The Humane Society wants to ban lead-based ammo from all public hunting land in the U.S.
On June 10, the Humane Society of the United States (HSUS) filed a petition with the Department of the Interior demanding legislation against hunting with lead-based ammo on public land – which accounts for one fifth of the hunting ground in the U.S.
The anti-hunting organization has been seeking a ban on lead-based ammo for years, claiming that it’s a threat to wildlife and humans. Their petition also calls for legislation to restrict hunters to alternative ammunition made from steel, copper, bismuth and other forms of metal.
“The toxicity of lead to both human and environmental health is well-documented,” reads the HSUS announcement of the petition. “More than 500 scientific papers have cited the many dangers to wildlife caused by lead exposure.”
Many in the hunting industry argue that these claims are sketchy at best. The most vocal group is the National Shooting Sports Foundation, the trade organization for the firearms, hunting and shooting sports industries.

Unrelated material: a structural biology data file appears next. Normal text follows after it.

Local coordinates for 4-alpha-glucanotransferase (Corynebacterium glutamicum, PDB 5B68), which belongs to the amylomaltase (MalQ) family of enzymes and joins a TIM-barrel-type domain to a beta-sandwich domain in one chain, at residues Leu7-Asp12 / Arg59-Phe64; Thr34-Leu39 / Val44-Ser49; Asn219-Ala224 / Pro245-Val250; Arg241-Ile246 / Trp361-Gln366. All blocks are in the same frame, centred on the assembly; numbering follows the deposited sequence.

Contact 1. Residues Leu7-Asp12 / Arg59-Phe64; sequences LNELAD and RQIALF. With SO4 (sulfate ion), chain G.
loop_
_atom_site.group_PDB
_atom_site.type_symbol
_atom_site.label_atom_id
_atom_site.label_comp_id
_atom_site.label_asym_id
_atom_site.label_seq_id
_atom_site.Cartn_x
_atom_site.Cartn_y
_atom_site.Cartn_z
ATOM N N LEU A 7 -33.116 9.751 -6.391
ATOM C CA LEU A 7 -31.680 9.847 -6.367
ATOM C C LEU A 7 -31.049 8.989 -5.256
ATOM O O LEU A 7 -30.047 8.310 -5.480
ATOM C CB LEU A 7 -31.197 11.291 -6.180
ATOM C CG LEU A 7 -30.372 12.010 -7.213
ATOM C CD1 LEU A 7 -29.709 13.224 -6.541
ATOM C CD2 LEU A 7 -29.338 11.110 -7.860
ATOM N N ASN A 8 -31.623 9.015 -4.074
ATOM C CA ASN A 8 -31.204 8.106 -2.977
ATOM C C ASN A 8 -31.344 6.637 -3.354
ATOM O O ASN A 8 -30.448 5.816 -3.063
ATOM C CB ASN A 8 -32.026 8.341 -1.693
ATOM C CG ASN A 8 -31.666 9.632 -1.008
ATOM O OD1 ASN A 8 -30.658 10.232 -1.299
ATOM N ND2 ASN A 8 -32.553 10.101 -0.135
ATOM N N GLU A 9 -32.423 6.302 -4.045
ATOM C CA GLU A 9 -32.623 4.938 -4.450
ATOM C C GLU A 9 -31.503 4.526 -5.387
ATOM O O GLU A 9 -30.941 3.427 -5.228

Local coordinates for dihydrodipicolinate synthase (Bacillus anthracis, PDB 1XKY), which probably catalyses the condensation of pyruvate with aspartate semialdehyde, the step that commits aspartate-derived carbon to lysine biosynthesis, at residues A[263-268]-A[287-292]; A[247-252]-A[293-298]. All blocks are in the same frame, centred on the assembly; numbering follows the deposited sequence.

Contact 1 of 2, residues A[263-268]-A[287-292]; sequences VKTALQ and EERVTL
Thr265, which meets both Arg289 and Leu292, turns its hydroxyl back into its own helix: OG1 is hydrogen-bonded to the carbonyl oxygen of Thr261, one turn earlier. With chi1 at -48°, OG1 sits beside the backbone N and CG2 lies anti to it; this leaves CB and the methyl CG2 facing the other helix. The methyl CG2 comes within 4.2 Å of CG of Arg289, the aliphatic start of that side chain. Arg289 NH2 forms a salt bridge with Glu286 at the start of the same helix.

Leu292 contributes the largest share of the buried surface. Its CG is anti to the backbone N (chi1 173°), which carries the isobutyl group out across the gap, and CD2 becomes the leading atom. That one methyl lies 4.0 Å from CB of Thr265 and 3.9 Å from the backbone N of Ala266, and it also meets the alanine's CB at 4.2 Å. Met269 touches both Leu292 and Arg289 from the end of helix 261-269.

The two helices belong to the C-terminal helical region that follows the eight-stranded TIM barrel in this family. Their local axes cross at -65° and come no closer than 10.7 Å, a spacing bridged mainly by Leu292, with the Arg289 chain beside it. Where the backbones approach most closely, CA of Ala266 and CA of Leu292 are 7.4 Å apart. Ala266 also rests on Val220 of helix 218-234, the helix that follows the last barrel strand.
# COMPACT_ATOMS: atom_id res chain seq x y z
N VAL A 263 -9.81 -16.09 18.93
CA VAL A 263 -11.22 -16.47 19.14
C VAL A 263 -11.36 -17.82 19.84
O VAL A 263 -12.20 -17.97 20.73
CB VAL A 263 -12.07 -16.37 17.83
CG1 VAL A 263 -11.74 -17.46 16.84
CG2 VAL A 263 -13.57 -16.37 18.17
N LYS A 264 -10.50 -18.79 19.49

“The 50 page-petition is littered with junk science and fails to make the case that the use of traditional ammunition is a threat to wildlife populations or to humans that would warrant such a drastic action,” the NSSF said in response to the petition.
The NSSF, and others in the outdoors community, believe the HSUS petition to ban traditional ammo on public lands is part of the anti-hunting organization’s broader attempt to shut down hunting in the entirety of the U.S.
If that sounds far-fetched, consider these statements the current HSUS President Wayne Pacelle made several years ago:
“We are going to use the ballot box and the democratic process to stop all hunting in the United States. We will take it species by species until all hunting is stopped in California. Then we will take it state by state.” (Full Cry Magazine, Oct. 1, 1990)
And this one he made a year later:
“If we could shut down all sport hunting in a moment, we would.” (The Kingman Daily Miner, Dec. 30 1991).
The HSUS isn’t the only wildlife group to recently speak out against lead ammunition. The U.S. Fish and Wildlife Service recently released a report that claims lead-based ammo is contributing to the mortality rates in bald eagles in the upper Midwest. The NSSF had a similar reaction to that study.
What do you think about the HSUS petition to ban lead ammo on public hunting lands? Do you think it’s part of a broader agenda? Do you think lead-based ammo has a negative impact on wildlife? We want to hear your thoughts on these issues.